In an article in the Wall Street Journal John Cochrane raises serious doubts about recent “macro-prudential” policy proposals. I hope the Fed listens. The Bank of England has already started in this direction with its new Financial Policy Committee planning to change capital requirements cyclically as its Monetary Policy Committee sets monetary policy.
The rationale for counter-cyclical macro-prudential policy, proponents argue, is that monetary policy alone is incapable of moderating booms without inflicting severe damage on the economy. Thus, the central bank would also vary capital requirements cyclically, requiring financial institutions to increase their capital ratio during booms and relax them during slumps.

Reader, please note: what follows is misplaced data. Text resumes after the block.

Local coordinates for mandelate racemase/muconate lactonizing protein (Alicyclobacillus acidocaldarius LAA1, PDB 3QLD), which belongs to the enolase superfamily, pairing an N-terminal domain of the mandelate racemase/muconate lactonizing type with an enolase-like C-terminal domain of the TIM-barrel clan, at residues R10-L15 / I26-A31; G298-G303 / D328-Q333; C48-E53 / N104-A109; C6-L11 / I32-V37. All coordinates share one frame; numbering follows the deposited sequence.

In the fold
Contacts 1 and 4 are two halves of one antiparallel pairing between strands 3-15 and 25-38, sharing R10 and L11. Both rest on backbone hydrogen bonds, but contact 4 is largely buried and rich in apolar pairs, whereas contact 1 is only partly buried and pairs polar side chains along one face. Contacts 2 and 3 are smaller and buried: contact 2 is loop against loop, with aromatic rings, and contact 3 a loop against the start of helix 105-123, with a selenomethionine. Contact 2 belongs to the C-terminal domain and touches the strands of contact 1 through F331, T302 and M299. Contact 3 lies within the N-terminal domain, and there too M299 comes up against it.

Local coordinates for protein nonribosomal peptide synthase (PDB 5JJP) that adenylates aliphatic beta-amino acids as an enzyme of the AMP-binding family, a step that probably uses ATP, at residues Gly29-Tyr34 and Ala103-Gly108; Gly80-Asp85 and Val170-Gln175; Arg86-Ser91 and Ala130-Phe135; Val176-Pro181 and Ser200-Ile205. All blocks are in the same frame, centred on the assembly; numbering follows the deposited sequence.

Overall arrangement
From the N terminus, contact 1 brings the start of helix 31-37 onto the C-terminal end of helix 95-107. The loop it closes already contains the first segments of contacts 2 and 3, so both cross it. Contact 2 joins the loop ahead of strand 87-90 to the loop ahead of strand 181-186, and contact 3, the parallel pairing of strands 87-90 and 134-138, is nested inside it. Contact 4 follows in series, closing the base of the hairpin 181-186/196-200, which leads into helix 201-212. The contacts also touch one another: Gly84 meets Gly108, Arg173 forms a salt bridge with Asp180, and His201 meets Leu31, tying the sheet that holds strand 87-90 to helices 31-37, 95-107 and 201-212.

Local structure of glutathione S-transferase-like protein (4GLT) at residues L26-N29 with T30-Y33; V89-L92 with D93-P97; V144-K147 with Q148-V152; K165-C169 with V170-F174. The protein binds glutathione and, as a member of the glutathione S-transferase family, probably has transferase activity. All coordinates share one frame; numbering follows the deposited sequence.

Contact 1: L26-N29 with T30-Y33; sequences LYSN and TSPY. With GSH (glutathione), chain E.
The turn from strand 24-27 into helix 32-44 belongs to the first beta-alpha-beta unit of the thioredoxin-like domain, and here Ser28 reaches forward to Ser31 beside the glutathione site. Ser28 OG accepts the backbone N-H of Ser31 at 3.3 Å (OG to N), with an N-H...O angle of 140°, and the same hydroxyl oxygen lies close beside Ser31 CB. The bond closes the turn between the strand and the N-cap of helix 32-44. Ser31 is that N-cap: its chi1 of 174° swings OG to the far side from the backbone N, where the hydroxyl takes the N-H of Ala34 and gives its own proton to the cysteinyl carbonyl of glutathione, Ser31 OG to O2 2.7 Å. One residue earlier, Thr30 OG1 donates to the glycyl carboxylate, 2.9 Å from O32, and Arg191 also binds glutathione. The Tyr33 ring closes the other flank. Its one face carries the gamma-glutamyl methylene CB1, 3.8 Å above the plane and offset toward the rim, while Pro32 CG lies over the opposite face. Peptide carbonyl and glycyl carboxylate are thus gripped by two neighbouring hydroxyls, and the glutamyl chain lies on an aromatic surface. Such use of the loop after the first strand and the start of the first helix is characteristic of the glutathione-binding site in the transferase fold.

But the evidence that monetary policy cannot contain excesses without inflicting severe damage is questionable. Many cite the 2003-2005 housing boom. But during this period the federal funds rate was too low compared to what worked well in the 1980s and 1990s. Raising it would have help contain the boom with little cost to the overall economy and would have avoided the bust.
Moreover, policymakers need a great deal of discretion to implement such a policy. Little is known about the dynamic impact of a temporary change in capital requirements and there are policy lags which can create unintended consequences. The policy will likely bring the central bank into political controversy, especially if the instrument affects sensitive sectors like housing.
Rather than attempting to “fine-tune” prudential policy by manipulating capital buffers, central banks should simply to set the required capital ratios at an appropriate level on a permanent basis and keep them there as I explained in this dinner speech at the Atlanta Fed last spring.